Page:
September 19, 2012 3:10 PM ET

Writer, journalist, blogger, and free speech activist Eskinder Nega, the 2012 recipient of PEN American Center's Freedom to Write Award, lived in Washington, D.C., before returning to his native Ethiopia to start one of the country's first-ever independent newspapers. On Friday, Eskinder was back in D.C.--not physically, but as...

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Thorning's chance to press China for media freedom

September 11, 2012 1:53 PM ET

Denmark's Prime Minister Helle Thorning-Schmidt is in China this week to meet with top leaders, according to international news reports. CPJ's Advocacy and Communications Associate Magnus Ag and Senior Asia Program Researcher Madeline Earp co-wrote an op-ed calling on Thorning--as she is called in the Danish press--to raise the issue...

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Resources, tips for journalists covering conventions

August 22, 2012 3:24 PM ET

With up to 15,000 journalists expected in Tampa, Fla., for next week's Republican National Convention, some reporters and photographers will undoubtedly encounter problems concerning access to news events and coverage of related protests. Several journalism organizations have compiled resource materials and tips for journalists headed to the GOP gathering,...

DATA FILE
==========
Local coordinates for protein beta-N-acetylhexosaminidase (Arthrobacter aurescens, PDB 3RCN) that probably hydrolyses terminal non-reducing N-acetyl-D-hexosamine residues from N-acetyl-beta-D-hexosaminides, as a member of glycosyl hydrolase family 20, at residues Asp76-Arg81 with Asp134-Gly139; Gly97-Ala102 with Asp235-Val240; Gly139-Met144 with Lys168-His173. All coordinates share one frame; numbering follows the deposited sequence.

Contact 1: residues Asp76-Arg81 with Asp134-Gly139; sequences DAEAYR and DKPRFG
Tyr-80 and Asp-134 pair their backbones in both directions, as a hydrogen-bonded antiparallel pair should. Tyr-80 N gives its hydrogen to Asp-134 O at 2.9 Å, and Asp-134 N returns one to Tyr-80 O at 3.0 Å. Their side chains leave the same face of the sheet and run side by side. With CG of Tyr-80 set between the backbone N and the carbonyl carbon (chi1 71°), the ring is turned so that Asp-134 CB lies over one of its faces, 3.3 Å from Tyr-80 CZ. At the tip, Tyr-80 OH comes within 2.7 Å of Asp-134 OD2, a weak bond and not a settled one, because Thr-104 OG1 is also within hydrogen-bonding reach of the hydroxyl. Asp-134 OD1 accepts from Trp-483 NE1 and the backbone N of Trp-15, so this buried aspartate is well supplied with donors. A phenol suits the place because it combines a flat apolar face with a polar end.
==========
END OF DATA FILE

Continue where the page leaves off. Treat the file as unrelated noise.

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Mexico must back up federal measure to protect press

August 17, 2012 9:43 AM ET

Using guns, grenades, explosives, and other deadly means, criminals have assaulted four Mexican newsrooms in less than six weeks. One of the country's top journalists, Lydia Cacho, was the target of a chilling death threat last month. Journalists in Veracruz have gone missing or been killed this year. Press...

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As it backs Assange, Ecuador stifles expression at home